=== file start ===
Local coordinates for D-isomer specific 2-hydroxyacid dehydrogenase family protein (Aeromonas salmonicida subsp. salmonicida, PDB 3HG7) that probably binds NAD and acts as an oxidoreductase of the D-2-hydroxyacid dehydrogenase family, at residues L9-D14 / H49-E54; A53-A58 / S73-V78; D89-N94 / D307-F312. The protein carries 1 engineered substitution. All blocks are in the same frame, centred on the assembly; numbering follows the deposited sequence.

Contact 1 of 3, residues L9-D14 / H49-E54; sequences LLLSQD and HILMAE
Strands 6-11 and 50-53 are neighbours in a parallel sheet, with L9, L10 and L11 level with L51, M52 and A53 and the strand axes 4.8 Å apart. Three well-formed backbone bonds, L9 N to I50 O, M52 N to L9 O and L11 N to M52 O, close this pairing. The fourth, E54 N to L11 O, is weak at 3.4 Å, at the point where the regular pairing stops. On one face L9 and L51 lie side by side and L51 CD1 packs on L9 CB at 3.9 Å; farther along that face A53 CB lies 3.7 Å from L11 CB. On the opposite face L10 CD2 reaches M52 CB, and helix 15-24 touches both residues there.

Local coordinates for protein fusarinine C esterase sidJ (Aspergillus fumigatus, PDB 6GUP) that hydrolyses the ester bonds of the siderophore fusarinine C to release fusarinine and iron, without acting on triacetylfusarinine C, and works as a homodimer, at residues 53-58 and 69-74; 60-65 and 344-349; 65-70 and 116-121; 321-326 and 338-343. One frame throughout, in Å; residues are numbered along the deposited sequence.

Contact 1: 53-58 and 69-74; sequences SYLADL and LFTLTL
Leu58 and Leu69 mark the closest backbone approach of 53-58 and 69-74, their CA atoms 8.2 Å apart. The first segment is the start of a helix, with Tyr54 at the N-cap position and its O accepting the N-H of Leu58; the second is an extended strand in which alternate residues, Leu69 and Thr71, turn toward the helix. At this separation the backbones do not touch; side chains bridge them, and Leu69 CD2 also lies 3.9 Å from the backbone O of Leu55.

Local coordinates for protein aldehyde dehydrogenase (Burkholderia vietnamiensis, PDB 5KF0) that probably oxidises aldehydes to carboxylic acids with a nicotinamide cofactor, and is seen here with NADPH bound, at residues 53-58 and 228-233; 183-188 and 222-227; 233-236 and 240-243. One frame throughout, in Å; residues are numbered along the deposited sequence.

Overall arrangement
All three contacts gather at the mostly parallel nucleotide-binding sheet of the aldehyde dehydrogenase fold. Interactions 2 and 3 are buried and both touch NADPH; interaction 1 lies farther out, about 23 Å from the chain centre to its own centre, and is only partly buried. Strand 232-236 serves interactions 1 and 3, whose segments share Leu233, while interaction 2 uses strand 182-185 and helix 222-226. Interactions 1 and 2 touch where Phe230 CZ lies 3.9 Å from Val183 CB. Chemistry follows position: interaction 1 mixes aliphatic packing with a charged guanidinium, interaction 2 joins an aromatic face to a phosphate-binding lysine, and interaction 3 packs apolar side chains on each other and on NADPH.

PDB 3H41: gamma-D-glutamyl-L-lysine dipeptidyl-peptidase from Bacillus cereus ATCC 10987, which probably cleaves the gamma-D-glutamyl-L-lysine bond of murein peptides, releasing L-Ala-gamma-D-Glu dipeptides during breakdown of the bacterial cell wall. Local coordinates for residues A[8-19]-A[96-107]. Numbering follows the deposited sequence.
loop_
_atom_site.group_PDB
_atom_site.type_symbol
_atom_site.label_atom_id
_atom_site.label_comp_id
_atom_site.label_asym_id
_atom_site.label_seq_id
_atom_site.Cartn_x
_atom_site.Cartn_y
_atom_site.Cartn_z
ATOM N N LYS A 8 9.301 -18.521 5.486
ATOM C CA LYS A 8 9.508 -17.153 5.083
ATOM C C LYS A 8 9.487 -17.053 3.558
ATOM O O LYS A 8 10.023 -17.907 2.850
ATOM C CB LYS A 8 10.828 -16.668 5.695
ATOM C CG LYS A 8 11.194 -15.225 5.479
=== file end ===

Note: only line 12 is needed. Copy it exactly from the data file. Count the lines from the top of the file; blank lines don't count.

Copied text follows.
_atom_site.group_PDB